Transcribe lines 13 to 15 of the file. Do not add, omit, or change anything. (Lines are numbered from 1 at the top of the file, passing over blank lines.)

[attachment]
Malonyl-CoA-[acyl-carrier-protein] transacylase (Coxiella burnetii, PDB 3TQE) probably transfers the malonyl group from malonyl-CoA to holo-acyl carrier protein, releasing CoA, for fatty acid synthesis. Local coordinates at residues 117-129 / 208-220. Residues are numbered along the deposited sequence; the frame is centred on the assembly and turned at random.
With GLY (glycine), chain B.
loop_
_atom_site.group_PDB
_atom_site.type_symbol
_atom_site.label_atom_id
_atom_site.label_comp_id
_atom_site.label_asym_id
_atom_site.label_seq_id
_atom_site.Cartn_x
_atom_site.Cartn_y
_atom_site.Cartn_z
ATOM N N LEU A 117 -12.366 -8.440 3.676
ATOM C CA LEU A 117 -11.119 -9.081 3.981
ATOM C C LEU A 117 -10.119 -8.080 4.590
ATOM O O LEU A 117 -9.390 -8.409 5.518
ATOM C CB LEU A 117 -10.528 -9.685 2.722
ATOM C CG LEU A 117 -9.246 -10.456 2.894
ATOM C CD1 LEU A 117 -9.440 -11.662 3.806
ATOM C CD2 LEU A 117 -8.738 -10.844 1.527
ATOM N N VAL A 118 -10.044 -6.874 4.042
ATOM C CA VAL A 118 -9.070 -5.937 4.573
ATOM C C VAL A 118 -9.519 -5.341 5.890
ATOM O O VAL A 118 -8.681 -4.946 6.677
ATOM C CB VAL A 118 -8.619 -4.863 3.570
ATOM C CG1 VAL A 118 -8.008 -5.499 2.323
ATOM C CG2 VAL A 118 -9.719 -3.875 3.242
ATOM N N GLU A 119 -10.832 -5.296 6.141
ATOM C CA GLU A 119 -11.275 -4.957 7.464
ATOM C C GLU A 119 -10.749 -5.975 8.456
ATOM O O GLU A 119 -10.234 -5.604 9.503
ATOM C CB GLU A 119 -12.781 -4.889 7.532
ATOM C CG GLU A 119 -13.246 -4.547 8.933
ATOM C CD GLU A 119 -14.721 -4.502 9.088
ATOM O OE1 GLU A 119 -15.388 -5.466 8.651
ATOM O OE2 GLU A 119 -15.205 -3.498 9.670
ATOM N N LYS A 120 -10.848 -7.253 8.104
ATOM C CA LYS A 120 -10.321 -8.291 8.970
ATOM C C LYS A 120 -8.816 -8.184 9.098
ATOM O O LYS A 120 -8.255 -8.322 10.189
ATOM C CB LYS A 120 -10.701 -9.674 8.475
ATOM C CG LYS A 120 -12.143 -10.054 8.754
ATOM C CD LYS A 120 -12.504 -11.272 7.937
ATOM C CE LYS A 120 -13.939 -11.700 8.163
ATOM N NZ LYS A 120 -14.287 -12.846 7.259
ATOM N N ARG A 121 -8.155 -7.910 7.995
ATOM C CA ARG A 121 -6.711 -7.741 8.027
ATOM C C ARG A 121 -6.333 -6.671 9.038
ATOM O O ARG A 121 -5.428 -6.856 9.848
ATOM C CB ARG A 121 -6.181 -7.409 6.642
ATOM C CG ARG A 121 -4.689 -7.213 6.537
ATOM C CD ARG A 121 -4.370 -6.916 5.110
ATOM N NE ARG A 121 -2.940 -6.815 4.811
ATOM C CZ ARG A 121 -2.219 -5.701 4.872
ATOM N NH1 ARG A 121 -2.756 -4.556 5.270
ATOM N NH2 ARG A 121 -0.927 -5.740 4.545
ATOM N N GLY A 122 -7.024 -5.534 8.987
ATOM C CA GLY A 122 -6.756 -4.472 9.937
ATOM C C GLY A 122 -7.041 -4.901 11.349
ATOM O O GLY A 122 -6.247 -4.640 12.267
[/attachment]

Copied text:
ATOM N N LEU A 117 -12.366 -8.440 3.676
ATOM C CA LEU A 117 -11.119 -9.081 3.981
ATOM C C LEU A 117 -10.119 -8.080 4.590